A previous version of this article reported that [the complainant’s son] cannot walk or talk. We have since been advised that this is incorrect as [he] is able to talk. The article has also been amended to correct Louise's age. We are happy to clarify this.

Relevant Clause Provisions

Clause 1 (Accuracy)

i) The Press must take care not to publish inaccurate, misleading or distorted information or images, including headlines not supported by the text.

ii) A significant inaccuracy, misleading statement or distortion must be corrected, promptly and with due prominence, and — where appropriate — an apology published. In cases involving IPSO, due prominence should be as required by the regulator.

iii) A fair opportunity to reply to significant inaccuracies should be given, when reasonably called for.

iv) The Press, while free to editorialise and campaign, must distinguish clearly between comment, conjecture and fact.

Findings of the Committee

15. The Committee firstly considered whether the print version of the headline was inaccurate in reporting the complainant and her partner “skip[ped] meals to keep our son alive”. While publications are entitled to paraphrase people, a published quote must not misrepresent the actual words spoken in a significantly inaccurate, distorted, or misleading way. This is of particular importance when reporting on sensitive and personal topics.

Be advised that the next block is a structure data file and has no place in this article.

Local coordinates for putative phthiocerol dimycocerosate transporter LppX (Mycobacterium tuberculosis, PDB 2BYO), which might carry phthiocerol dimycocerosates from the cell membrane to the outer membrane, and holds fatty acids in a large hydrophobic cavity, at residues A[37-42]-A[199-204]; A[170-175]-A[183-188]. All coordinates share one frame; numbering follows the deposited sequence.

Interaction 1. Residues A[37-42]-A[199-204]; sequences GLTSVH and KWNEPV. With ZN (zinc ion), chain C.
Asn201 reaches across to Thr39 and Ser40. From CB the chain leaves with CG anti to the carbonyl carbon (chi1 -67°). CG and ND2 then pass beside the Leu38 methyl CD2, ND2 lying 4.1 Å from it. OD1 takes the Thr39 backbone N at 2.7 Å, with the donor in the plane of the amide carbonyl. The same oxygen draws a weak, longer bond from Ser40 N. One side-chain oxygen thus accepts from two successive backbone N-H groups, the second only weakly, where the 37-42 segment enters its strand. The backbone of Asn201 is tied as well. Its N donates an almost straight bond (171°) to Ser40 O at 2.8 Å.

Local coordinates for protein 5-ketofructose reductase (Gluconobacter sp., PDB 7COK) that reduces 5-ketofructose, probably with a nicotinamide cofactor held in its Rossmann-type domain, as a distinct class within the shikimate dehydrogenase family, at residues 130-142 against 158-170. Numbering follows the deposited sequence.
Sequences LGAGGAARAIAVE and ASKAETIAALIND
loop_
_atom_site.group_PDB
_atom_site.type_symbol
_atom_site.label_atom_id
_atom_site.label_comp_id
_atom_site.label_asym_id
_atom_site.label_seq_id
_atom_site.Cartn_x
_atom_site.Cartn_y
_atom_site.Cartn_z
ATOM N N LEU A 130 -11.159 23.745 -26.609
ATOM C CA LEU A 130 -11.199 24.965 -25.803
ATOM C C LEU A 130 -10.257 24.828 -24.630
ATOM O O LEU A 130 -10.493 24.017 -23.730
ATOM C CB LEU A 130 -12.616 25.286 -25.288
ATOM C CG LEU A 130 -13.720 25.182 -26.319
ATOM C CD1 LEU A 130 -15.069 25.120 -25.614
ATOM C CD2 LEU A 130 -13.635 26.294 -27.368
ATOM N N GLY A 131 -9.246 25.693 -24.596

16. The complainant had, when questioned about whether she worried about keeping her son’s medical machines running, responded that her and her husband “can often survive on coffee on tea”. As such, it was reasonable for the publication to paraphrase this as the complainant and her partner “skipp[ing] meals” to keep costs down.

17. However, the publication had gone further than this, where both versions of the headline said that the family skipped meals did so in order to “keep [their son] alive”. The Committee considered that this misrepresented the complainant’s words; the headline did not reflect the phrasing she had chosen and, as a consequence, gave the impression that the situation of her and her family was much more stark and desperate than she had described it in the interview.

18. Moreover, where the publication was in possession of the transcript of the interview which contained the complainant’s exact words, the Committee found this to be a failure to take care not to publish misleading information. There was, therefore, a breach of Clause 1 (i) on this point.